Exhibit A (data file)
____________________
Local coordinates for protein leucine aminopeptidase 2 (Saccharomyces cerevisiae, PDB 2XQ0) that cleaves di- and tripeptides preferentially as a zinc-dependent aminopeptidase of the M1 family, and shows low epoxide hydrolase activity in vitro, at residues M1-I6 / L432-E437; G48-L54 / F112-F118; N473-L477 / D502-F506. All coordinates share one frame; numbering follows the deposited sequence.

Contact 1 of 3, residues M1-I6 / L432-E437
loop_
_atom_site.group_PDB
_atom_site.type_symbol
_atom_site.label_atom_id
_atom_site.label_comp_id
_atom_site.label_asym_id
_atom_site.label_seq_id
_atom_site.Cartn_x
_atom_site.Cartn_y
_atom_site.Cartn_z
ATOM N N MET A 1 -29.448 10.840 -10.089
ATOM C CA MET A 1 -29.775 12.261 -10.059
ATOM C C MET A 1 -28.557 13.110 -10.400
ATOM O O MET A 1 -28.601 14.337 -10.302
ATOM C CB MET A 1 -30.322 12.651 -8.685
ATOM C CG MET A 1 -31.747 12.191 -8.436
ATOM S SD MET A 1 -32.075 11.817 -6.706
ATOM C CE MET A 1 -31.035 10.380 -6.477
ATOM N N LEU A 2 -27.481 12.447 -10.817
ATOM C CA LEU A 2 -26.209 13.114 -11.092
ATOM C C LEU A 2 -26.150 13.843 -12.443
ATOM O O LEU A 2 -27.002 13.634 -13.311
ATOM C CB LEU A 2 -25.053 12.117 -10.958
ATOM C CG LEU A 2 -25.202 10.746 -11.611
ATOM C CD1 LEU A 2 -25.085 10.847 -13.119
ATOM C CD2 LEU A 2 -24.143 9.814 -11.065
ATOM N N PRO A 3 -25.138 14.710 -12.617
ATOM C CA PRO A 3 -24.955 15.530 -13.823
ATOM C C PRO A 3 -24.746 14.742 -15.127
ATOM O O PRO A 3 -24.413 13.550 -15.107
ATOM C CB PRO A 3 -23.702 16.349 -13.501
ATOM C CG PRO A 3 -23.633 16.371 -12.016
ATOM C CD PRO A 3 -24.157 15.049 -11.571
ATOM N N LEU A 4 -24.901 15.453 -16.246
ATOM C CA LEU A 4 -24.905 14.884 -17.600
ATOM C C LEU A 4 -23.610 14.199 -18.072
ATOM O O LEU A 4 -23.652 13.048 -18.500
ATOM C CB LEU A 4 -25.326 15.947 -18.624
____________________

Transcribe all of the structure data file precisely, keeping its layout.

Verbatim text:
Local coordinates for protein leucine aminopeptidase 2 (Saccharomyces cerevisiae, PDB 2XQ0) that cleaves di- and tripeptides preferentially as a zinc-dependent aminopeptidase of the M1 family, and shows low epoxide hydrolase activity in vitro, at residues M1-I6 / L432-E437; G48-L54 / F112-F118; N473-L477 / D502-F506. All coordinates share one frame; numbering follows the deposited sequence.

Contact 1 of 3, residues M1-I6 / L432-E437
loop_
_atom_site.group_PDB
_atom_site.type_symbol
_atom_site.label_atom_id
_atom_site.label_comp_id
_atom_site.label_asym_id
_atom_site.label_seq_id
_atom_site.Cartn_x
_atom_site.Cartn_y
_atom_site.Cartn_z
ATOM N N MET A 1 -29.448 10.840 -10.089
ATOM C CA MET A 1 -29.775 12.261 -10.059
ATOM C C MET A 1 -28.557 13.110 -10.400
ATOM O O MET A 1 -28.601 14.337 -10.302
ATOM C CB MET A 1 -30.322 12.651 -8.685
ATOM C CG MET A 1 -31.747 12.191 -8.436
ATOM S SD MET A 1 -32.075 11.817 -6.706
ATOM C CE MET A 1 -31.035 10.380 -6.477
ATOM N N LEU A 2 -27.481 12.447 -10.817
ATOM C CA LEU A 2 -26.209 13.114 -11.092
ATOM C C LEU A 2 -26.150 13.843 -12.443
ATOM O O LEU A 2 -27.002 13.634 -13.311
ATOM C CB LEU A 2 -25.053 12.117 -10.958
ATOM C CG LEU A 2 -25.202 10.746 -11.611
ATOM C CD1 LEU A 2 -25.085 10.847 -13.119
ATOM C CD2 LEU A 2 -24.143 9.814 -11.065
ATOM N N PRO A 3 -25.138 14.710 -12.617
ATOM C CA PRO A 3 -24.955 15.530 -13.823
ATOM C C PRO A 3 -24.746 14.742 -15.127
ATOM O O PRO A 3 -24.413 13.550 -15.107
ATOM C CB PRO A 3 -23.702 16.349 -13.501
ATOM C CG PRO A 3 -23.633 16.371 -12.016
ATOM C CD PRO A 3 -24.157 15.049 -11.571
ATOM N N LEU A 4 -24.901 15.453 -16.246
ATOM C CA LEU A 4 -24.905 14.884 -17.600
ATOM C C LEU A 4 -23.610 14.199 -18.072
ATOM O O LEU A 4 -23.652 13.048 -18.500
ATOM C CB LEU A 4 -25.326 15.947 -18.624